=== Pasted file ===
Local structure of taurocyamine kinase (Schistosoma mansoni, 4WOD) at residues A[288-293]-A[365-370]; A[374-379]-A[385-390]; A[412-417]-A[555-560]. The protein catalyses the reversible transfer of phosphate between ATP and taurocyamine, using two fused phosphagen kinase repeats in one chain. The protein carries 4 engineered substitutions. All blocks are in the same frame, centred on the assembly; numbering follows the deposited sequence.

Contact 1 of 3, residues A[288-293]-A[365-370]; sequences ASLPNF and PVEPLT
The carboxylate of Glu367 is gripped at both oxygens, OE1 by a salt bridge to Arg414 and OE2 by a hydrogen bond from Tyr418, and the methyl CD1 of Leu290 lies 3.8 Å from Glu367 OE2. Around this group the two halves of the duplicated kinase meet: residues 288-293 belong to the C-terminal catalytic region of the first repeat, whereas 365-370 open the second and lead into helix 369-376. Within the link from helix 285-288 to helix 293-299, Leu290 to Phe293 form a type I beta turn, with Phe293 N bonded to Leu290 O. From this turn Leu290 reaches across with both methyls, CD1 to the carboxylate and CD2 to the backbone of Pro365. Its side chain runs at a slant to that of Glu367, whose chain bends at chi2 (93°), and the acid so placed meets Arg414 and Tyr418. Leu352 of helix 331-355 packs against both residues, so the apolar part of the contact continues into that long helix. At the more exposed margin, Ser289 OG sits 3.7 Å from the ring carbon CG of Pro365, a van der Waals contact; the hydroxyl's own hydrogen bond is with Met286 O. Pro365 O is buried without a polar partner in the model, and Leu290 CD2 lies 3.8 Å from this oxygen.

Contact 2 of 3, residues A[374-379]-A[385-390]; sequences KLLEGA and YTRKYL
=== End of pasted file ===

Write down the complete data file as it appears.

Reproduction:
Local structure of taurocyamine kinase (Schistosoma mansoni, 4WOD) at residues A[288-293]-A[365-370]; A[374-379]-A[385-390]; A[412-417]-A[555-560]. The protein catalyses the reversible transfer of phosphate between ATP and taurocyamine, using two fused phosphagen kinase repeats in one chain. The protein carries 4 engineered substitutions. All blocks are in the same frame, centred on the assembly; numbering follows the deposited sequence.

Contact 1 of 3, residues A[288-293]-A[365-370]; sequences ASLPNF and PVEPLT
The carboxylate of Glu367 is gripped at both oxygens, OE1 by a salt bridge to Arg414 and OE2 by a hydrogen bond from Tyr418, and the methyl CD1 of Leu290 lies 3.8 Å from Glu367 OE2. Around this group the two halves of the duplicated kinase meet: residues 288-293 belong to the C-terminal catalytic region of the first repeat, whereas 365-370 open the second and lead into helix 369-376. Within the link from helix 285-288 to helix 293-299, Leu290 to Phe293 form a type I beta turn, with Phe293 N bonded to Leu290 O. From this turn Leu290 reaches across with both methyls, CD1 to the carboxylate and CD2 to the backbone of Pro365. Its side chain runs at a slant to that of Glu367, whose chain bends at chi2 (93°), and the acid so placed meets Arg414 and Tyr418. Leu352 of helix 331-355 packs against both residues, so the apolar part of the contact continues into that long helix. At the more exposed margin, Ser289 OG sits 3.7 Å from the ring carbon CG of Pro365, a van der Waals contact; the hydroxyl's own hydrogen bond is with Met286 O. Pro365 O is buried without a polar partner in the model, and Leu290 CD2 lies 3.8 Å from this oxygen.

Contact 2 of 3, residues A[374-379]-A[385-390]; sequences KLLEGA and YTRKYL